The Sciences

Gauri Lankesh Murder Probe Is Chance for DNA Bill to Prove Its Mettle

A DNA profile stands for one more strand of knowledge, in addition to existing investigative techniques, with which to bind the truth.

The Lok Sabha passed the DNA Technology (Use and Application) Regulation Bill on January 8 after a threadbare debate about its consent and privacy provisions. While those problems are not insignificant, an ongoing and high-profile criminal investigation might just be what it needs to show how it can be useful.

The Karnataka police’s special investigation team (SIT) has filed a 9,235-page chargesheet against 18 people allegedly involved in the 2017 murder of journalist Gauri Lankesh. One of the key pieces of evidence is DNA from a toothbrush possibly used by the man who shot Lankesh, on September 5, 2017.

According to Indian Express, the DNA matches that of Parashuram Waghmore according to an analysis undertaken by the Karnataka Forensic Science Laboratory (KFSL). Waghmore had been arrested in June 2018. A copy of his DNA could have been given to the KFSL, which was then able to match it with DNA obtained from “epithelial cells detected on toothbrush sent in item No. 6 of DNA 376/2018”.

Also read: India’s Blind Faith in DNA and Aadhaar Profiling Will Lead to No Good

The DNA Bill formalises this procedure. Assuming Waghmore is likely to be sentenced to more than seven years in prison, the police can obtain his DNA (with his consent) and, once his DNA profile has been prepared by an accredited lab, upload into a regional or national DNA Databank, also authorised by the Bill.

The use of DNA profiles to identify people relies on unique information obtained from an individual’s DNA. The DNA is a sequence of three billion base-pairs – pairs of specific molecules – that occur a pattern that is 99.9% same for all people. The remaining 0.01%, or about three million base-pairs, possess interesting variations. To quote a previous report:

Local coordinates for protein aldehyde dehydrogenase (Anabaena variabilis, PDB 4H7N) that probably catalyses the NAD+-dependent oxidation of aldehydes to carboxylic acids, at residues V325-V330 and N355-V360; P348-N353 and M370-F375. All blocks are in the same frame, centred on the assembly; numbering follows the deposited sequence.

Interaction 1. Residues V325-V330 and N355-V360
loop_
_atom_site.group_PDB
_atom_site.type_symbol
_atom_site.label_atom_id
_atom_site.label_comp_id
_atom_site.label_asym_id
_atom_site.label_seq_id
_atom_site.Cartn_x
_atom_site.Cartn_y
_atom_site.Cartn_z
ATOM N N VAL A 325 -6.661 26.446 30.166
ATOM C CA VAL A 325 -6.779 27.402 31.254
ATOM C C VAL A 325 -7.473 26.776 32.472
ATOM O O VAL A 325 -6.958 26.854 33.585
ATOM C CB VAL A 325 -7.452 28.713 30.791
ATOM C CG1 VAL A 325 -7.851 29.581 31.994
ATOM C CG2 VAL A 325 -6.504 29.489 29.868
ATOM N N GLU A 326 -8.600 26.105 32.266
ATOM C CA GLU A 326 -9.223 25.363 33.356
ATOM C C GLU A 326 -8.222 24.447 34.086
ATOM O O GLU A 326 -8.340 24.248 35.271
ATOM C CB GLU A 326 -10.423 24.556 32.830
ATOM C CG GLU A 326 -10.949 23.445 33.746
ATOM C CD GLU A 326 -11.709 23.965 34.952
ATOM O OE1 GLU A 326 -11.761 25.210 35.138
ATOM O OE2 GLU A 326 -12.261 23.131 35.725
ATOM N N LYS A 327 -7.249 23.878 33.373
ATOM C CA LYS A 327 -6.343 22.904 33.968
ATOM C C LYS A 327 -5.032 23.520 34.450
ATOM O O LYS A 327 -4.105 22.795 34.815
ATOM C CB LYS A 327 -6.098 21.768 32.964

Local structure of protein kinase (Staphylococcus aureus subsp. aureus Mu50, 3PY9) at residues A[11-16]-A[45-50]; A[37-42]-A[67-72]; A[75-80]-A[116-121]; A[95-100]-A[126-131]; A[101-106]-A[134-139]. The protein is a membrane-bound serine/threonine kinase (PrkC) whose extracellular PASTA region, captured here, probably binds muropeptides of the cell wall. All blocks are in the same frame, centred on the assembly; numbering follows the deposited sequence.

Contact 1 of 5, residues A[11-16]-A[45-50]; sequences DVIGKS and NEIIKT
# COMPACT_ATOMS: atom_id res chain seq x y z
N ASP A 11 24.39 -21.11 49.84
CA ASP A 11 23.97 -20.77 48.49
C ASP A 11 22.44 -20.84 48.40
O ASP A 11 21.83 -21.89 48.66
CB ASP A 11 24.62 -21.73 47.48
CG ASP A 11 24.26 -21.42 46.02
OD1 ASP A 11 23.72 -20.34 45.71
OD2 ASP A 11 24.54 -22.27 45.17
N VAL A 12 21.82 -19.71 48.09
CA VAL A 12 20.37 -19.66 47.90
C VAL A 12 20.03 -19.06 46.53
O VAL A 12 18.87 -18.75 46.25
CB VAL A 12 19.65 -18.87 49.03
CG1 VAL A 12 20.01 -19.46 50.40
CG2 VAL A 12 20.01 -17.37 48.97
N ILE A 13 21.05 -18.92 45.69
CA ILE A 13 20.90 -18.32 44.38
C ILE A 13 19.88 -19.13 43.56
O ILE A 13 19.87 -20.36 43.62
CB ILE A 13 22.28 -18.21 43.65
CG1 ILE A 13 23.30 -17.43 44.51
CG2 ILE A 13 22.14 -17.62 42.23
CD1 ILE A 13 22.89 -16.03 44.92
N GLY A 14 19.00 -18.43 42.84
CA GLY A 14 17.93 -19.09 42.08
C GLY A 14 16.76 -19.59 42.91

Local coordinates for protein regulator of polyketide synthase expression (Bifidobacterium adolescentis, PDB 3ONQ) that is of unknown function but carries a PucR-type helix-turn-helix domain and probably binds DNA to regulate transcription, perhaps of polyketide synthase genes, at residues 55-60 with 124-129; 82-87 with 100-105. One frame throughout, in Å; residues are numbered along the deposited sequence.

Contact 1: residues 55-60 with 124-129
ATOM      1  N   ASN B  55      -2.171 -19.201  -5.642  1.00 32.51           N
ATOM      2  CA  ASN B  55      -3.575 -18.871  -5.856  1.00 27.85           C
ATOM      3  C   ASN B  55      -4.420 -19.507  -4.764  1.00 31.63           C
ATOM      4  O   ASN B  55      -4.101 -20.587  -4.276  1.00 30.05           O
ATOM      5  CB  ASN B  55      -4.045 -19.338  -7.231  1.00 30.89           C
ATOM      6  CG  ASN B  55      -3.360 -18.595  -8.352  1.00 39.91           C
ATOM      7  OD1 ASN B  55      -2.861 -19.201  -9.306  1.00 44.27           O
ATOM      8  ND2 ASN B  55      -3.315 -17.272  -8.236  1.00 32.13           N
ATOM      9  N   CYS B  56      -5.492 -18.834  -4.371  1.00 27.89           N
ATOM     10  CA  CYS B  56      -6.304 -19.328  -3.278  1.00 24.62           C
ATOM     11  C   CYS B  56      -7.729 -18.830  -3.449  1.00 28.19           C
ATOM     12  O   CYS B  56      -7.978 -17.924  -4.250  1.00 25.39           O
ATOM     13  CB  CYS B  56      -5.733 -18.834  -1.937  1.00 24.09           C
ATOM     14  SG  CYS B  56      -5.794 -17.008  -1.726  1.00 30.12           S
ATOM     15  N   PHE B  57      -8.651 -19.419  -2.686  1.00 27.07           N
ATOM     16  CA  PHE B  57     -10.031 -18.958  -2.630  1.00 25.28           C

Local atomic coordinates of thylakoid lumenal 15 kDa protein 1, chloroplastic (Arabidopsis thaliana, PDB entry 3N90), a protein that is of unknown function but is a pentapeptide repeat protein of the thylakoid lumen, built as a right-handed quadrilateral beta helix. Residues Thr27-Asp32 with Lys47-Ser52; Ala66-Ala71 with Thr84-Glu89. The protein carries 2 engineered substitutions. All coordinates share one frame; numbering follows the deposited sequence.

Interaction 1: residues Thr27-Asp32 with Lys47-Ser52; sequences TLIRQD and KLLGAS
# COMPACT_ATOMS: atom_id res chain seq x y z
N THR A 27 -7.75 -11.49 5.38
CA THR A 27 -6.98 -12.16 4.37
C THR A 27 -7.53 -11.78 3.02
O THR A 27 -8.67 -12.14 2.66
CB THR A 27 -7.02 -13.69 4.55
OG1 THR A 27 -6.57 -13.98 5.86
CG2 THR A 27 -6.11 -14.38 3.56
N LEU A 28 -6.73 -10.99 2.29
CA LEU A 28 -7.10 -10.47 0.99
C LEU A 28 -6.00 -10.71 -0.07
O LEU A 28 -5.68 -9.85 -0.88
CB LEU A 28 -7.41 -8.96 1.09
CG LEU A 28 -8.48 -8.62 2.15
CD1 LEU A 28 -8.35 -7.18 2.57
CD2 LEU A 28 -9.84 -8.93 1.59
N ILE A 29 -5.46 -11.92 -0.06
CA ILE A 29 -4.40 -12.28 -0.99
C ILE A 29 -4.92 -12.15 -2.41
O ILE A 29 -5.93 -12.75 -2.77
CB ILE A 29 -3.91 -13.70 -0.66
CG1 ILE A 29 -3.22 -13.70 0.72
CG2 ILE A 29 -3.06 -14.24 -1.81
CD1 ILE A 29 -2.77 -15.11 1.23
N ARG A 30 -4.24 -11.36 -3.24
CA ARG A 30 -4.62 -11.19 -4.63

Among [the 0.01%], there are parts that contain a short combination of [bases] repeated a few times. These are called short tandem repeats. The frequency of their repetition differs from person to person so much so that no two (known) people have the same DNA overall – unless they’re identical twins or are closely related. Identifying this difference forms the basis of DNA profiling, also known as DNA fingerprinting.

The DNA Bill does not specify the number of locations on the DNA from which this information can be recorded. However, J. Gowrishankar, the head of the nodal national lab in charge of DNA-profiling, had told The Wire in 2015 that analysts would record data from 17 locations from each DNA. In other words, two profiles are likely to be alike only if all 17 subsequences are identical.

Irrespective of the exact number of these locations, this is how the KFSL would have identified that the DNA belonged to Waghmore as well.

Waghmore’s toothbrush and other items were found at the residence of a building contractor named H.L. Suresh, whose house served as the hideout. He was arrested in August 2018. Indian Express reported that the SIT also found DNA on a blanket in Suresh’s house that Amol Kale, alleged to have masterminded the plan to kill Lankesh.

The KFSL and the Gujarat Directorate of Forensic Sciences jointly analysed the gait and mannerisms of the killer captured in CCTV footage. According to Indian Express, these also matched someone of Waghmore’s profile.

There have been no reports thus far of the killer’s DNA being obtained from the crime scene – nor that of Ganesh Miskin, the man who allegedly transported the killer to Lankesh’s home.

If Waghmore is convicted, his DNA profile will be stored for posterity in the DNA Databank, unless and until his conviction is overturned. In the latter case, Waghmore will then have to write to the director of the databank to delete his profile or obtain a court order to that effect.

Also read: Four Reasons Why India’s Controversial DNA Bill Should Be Sent to a Standing Committee

At the same time, the ostensible raison d’être of the DNA Bill is to fast-track cases like these. It formalises scientific opinion, cements the policy on use of DNA-based knowledge and, once it clears Rajya Sabha, will carry authority by law. Ultimately, it stands for one more strand of knowledge, in addition to existing investigative techniques, with which to bind the truth.

Assuming the Bill becomes an Act in its current form, police can use it to obtain DNA from convicts (with their consent), and process and prepare it as evidence in court. The Regulatory Board instituted by the Bill will have to ensure the databanks are properly maintained and the labs, properly evaluated.

Finally, since the DNA profiles of Waghmore and his associates will remain in the databank, the Bill’s promoters – including the police – believe cases can be wrapped up faster because they will be able to ascertain the provenance of DNA samples faster.

By these measures, the DNA Bill is a positive development. But on the counts of civil matters and privacy, the jury is still out.

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